Future iPhones may have satellite capability for off-grid emergencies

This could win over some outdoor enthusiasts.

Mature woman hiking in forest is trying to get the direction using GPS in her smart phone
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Apple is reportedly developing satellite capabilities for the iPhone which would allow users to contact first responders from remote locations where cellular service may not be available.

Bloomberg first reported on the feature that would rely on satellite networks from a company called Globalstar. Apple wouldn’t launch the feature with its iPhone 13, due out in September, but it might be ready in time for the subsequent phone. Any such iPhone would require a new chip capable of communicating with satellite networks.

Apple, of course, has declined to comment on the reporting. Mark Gurman, who published the story for Bloomberg, has a strong track record accurately reporting on internal projects at Apple.

Implementation — The satellite services would consist of two separate components. Emergency Message via Satellite, the first, would let users send short text messages to emergency services and contacts over a satellite network when there’s no cell signal available. It would be integrated directly into the Messages app, with gray bubbles indicating a message was sent via satellite. One way users might send emergency messages would be by typing “Emergency SOS” into the field where they would usually input a contact name.

Because messages would be short, the second feature would let users quickly report major emergencies, like a sinking ship, through a series of prompts that would ask questions such as whether search and rescue is needed or if there are weapons involved.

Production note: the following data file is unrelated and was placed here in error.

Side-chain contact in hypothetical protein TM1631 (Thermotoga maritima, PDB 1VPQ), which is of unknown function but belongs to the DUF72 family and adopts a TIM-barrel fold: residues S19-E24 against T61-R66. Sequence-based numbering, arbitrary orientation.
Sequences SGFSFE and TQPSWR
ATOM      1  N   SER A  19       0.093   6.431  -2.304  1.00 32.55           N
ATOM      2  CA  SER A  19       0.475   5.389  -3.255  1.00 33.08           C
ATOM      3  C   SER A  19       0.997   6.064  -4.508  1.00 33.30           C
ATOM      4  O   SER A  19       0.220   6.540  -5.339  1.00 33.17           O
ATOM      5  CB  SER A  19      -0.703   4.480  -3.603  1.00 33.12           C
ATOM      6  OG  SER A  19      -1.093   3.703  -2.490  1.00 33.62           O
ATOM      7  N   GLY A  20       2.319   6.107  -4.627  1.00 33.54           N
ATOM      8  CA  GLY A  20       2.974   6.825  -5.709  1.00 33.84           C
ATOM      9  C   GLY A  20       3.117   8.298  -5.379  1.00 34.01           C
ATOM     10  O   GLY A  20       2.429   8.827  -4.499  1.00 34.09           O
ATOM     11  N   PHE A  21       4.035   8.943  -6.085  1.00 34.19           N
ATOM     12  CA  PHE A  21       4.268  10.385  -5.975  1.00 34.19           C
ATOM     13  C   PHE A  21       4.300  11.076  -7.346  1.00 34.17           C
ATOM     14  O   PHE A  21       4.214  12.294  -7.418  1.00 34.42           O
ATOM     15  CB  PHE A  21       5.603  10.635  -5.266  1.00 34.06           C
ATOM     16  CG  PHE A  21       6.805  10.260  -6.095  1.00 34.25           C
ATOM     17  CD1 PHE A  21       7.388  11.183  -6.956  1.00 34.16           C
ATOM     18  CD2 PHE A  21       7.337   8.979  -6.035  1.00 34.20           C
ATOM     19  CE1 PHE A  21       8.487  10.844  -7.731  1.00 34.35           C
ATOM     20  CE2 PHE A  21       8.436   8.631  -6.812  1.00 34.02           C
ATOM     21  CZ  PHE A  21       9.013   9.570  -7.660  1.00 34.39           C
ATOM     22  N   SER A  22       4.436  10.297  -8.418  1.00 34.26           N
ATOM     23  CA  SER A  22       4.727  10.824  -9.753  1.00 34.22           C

In both cases, a user’s GPS and Medical ID information could be delivered to emergency services.

Safety first — Such emergency features would be useful in remote areas like mountains, where data service is often not available. Serious hikers already use products like the Garmin inReach to send short messages or an SOS over satellite networks, but incorporating it directly into a smartphone used by the masses could help rescue a lot more people before it’s too late. Devices like the inReach can easily cost $500 or more, and also require a service plan. Presumably Apple’s service would come with an additional service charge to compensate Globalstar.

Cases like the recent death of a hiker in Northern California, found a week after his disappearance, demonstrate the potential benefit of offering satellite SOS through a smartphone. All too often, getting lost and disoriented in remote areas can have fatal consequences.